Tuesday, February 21, 2006

Success Stories: Trailer park to law school dean: The journey of Mayo Moran

If you are looking for some inspiration today, consider reading this article, written in the globe and mail about the University of Toronto law school's new dean, Mayo Moran. I was grateful to read that she is bucking the stodgy trends set by her predecessors and by the Bay-street firms. I hope that she can achieve some of her lofty goals to set a higher standard for our profession. She says Canadian law schools must rise to the challenge of producing a new generation of lawyers who respect "the significant ideals of our profession" and are fortified by "formidable intellectual strength and rigour." I especially liked her stated mortification of the classrooms that, in her words, have morphed into clattering "typing pools" with students clicking away on laptops.

I would also like to see the bar set higher for law school education. I would like a return to the more active, engaging style of lecture that one might have seen in The Paper Chase, a movie about the first year of law school at Harvard. All too many students get caught up in the details and forget to see the law through the forest. One of my favourite law school classes was one where the professor provided the class notes on-line the day before each class. This allowed you to download the notes, supplement them with your preparation reading, and then to truly listen and engage yourself each class. It was so much nicer to just plug in a few comments each class to further supplement your notes. Students engaged in dialogue more often, we covered far more material in a shorter period of time compared to other law school classes, and I genuinely enjoyed the class because of all of these things. Typing notes like crazy does not help you to learn legal concepts. Engaging in serious, and often difficult dialogue creates better students and better lawyers.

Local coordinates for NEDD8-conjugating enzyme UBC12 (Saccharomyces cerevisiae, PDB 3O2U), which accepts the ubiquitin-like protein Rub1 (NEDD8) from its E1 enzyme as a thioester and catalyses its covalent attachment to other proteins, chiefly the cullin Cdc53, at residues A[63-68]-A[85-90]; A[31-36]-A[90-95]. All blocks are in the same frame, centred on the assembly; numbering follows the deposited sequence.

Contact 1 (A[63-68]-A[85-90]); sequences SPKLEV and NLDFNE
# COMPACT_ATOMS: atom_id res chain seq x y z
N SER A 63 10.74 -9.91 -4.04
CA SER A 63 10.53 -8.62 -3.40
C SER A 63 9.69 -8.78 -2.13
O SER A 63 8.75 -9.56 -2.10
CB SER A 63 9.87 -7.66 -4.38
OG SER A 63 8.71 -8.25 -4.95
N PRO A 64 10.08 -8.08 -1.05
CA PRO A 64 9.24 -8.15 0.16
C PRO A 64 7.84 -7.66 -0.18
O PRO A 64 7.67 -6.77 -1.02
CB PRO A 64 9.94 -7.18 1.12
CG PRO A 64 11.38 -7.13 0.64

It was also refreshing to read about a legal education leader who has high ideals, who is not afraid to put up a fight for what she believes in.

If you know more about Dean Moran, feel free to leave a comment. Or, if you have a comment about a law professor or dean from your law school, I am sure that the rest of us would like to hear about it.

If you want to see other's ratings and comments about law professors at your law school, or a prospective law school, visit http://www.ratemyprofessors.com/SelectSchool.jsp. It is pretty amusing to see how various professors have been rated. I was surprised at how accurate the ratings were for some of my former law professors.

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